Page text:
Objectives: Studies of neurocognitively elite older adults, termed SuperAgers, have identified clinical predictors and neurobiological indicators of resilience against age-related neurocognitive decline. Despite rising rates of older persons living with HIV (PLWH), SuperAging (SA) in PLWH remains undefined. We aimed to establish neuropsychological criteria for SA in PLWH and examined clinically relevant correlates of SA. Methods: 734 PLWH and 123 HIV-uninfected participants between 50 and 64 years of age underwent neuropsychological and neuromedical evaluations. SA was defined as demographically corrected (i.e., sex, race/ethnicity, education) global neurocognitive performance within normal range for 25-year-olds. Remaining participants were labeled cognitively normal (CN) or impaired (CI) based on actual age. Chi-square and analysis of variance tests examined HIV group differences on neurocognitive status and demographics. Within PLWH, neurocognitive status differences were tested on HIV disease characteristics, medical comorbidities, and everyday functioning. Multinomial logistic regression explored independent predictors of neurocognitive status. Results: Neurocognitive status rates and demographic characteristics differed between PLWH (SA=17%; CN=38%; CI=45%) and HIV-uninfected participants (SA=35%; CN=55%; CI=11%). In PLWH, neurocognitive groups were comparable on demographic and HIV disease characteristics. Younger age, higher verbal IQ, absence of diabetes, fewer depressive symptoms, and lifetime cannabis use disorder increased likelihood of SA. SA reported increased independence in everyday functioning, employment, and health-related quality of life than non-SA. Conclusions: Despite combined neurological risk of aging and HIV, youthful neurocognitive performance is possible for older PLWH. SA relates to improved real-world functioning and may be better explained by cognitive reserve and maintenance of cardiometabolic and mental health than HIV disease severity. Future research investigating biomarker and lifestyle (e.g., physical activity) correlates of SA may help identify modifiable neuroprotective factors against HIV-related neurobiological aging. (JINS, 2019, 25, 507–519)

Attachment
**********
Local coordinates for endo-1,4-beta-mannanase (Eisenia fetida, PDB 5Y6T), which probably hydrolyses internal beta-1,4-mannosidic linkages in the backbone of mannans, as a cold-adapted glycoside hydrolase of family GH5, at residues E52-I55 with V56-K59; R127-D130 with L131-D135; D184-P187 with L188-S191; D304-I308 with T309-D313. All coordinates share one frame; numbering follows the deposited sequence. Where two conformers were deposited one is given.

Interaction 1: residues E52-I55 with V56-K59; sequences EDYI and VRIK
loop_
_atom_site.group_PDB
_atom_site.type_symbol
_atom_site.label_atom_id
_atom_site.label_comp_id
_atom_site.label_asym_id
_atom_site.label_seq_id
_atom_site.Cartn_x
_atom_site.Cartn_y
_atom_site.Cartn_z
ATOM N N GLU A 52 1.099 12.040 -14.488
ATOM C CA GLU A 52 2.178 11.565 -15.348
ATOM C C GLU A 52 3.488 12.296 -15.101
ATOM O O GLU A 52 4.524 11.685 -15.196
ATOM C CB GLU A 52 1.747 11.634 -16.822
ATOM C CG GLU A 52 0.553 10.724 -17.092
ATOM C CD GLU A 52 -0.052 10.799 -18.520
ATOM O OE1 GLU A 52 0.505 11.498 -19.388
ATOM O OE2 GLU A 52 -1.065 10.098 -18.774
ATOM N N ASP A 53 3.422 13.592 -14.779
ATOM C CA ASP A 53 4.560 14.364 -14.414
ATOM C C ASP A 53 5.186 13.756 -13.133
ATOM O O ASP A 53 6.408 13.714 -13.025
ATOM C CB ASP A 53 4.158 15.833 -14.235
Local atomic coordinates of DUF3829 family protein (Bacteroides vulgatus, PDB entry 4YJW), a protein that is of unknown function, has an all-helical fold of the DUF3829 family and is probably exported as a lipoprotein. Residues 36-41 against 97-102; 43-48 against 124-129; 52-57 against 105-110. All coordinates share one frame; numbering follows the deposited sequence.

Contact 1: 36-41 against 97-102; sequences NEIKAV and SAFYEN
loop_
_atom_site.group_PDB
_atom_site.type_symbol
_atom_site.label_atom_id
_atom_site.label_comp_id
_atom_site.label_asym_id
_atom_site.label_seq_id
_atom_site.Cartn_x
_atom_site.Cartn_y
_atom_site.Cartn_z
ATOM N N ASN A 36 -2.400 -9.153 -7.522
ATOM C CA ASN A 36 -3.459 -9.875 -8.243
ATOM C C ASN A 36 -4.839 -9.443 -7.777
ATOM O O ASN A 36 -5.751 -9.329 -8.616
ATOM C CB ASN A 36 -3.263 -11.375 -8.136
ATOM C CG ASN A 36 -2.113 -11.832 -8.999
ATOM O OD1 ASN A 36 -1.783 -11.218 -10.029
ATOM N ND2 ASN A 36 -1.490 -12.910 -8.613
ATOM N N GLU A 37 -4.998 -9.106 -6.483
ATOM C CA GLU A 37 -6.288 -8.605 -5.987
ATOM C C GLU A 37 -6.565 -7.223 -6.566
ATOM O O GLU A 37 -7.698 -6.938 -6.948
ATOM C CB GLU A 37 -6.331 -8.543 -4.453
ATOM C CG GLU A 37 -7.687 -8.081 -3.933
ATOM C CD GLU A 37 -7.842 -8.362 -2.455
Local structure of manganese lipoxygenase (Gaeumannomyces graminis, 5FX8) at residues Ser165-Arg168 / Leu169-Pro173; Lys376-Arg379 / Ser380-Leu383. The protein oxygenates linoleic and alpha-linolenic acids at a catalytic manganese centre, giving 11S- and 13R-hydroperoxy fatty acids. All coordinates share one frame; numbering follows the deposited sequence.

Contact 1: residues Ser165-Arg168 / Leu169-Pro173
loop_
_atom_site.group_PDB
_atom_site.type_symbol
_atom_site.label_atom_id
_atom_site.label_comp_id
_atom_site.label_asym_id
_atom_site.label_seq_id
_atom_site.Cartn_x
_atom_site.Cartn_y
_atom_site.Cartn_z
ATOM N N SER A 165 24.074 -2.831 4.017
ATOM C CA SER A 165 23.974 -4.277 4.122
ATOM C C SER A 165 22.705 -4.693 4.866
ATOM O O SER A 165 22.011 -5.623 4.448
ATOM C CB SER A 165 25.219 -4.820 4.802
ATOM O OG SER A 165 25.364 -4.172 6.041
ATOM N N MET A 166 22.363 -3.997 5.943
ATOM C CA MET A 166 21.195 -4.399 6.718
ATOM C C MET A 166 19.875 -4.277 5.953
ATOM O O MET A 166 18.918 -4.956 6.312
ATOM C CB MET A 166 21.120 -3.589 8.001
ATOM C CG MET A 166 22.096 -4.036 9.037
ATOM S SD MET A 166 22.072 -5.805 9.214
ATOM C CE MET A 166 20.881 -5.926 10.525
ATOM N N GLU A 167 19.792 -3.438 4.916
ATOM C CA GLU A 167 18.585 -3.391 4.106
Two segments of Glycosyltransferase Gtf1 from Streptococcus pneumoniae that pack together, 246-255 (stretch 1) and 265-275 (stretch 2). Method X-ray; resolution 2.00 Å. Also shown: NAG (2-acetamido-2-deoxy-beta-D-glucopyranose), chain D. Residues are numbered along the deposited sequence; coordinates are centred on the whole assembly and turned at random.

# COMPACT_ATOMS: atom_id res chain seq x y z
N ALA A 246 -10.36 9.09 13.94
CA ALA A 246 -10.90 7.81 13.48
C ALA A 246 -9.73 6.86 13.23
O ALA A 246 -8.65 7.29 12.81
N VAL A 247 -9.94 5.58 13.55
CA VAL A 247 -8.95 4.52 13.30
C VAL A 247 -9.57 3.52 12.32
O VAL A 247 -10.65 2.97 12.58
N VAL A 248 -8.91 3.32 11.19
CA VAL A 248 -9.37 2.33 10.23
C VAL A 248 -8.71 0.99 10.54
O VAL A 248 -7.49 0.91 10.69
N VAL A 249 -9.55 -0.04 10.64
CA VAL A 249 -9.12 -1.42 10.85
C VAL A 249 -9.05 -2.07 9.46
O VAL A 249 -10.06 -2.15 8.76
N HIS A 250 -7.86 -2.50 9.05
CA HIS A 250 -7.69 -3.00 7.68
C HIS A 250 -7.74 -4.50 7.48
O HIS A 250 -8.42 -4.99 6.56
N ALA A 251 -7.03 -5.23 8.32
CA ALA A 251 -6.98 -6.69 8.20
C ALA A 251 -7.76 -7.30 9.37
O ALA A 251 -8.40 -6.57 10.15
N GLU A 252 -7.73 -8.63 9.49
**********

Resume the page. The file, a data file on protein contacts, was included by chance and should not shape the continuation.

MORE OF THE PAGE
Image feature points are detected as pixels which locally maximise a detector function, two commonly used examples of which are the (Euclidean) image gradient and the Harris–Stephens corner detector. A major limitation of these feature detectors is that they are only Euclidean-invariant. In this work, we demonstrate the application of a 2D equi-affine-invariant image feature point detector based on differential invariants as derived through the equivariant method of moving frames. The fundamental equi-affine differential invariants for 3D image volumes are also computed.
With modern X-ray instruments, precision is generally satisfactory for the analysis of MgO, Al2O3, SiO2, CaO, and Fe2O3 in finished and raw-mix cements and other similar materials. Accuracy, that is, agreement between cheraicaland X-ray values, quite frequently is much worse than precision. Some typical examples illustrating this point are reviewed.
In the soft region, generally, it has not been possible to assign the cause of iuaccuracy to interelement effects. The hypothesis is formulated that in the soft region this problem could be due to mineralogical differences and inhomogeneity on a micro scale. Theoretical calculations support the plausibility of this argument.
To improve accuracy, present techniques have been based on type standardization, acid digestion fusion using a high flux-to-sample ratio, etc. In general, these methods have certain basic limitations. In order to retain useful intensities and lineto- background ratios for the soft region, 8 new fusion technique has been developed. The experimental data based on this method of reducing micro-inhomogeneity and eliminating minaralogical differences indicate improvements in accuracy. In the case of finished cements the improvements in accuracy have been quite modest. With rawmix cements, startling improvements have been obtained for the analysis of SiO2 and CaO.
Shunt-related adverse events are frequent in infants after modified Blalock–Taussig despite use of acetylsalicylic acid prophylaxis. A higher incidence of acetylsalicylic acid-resistance and sub-therapeutic acetylsalicylic acid levels has been reported in infants. We evaluated whether using high-dose acetylsalicylic acid can decrease shunt-related adverse events in infants after modified Blalock–Taussig.
In this single-centre retrospective cohort study, we included infants ⩽1-year-old who underwent modified Blalock–Taussig placement and received acetylsalicylic acid in the ICU. We defined acetylsalicylic acid treatment groups as standard dose (⩽7 mg/kg/day) and high dose (⩾8 mg/kg/day) based on the initiating dose.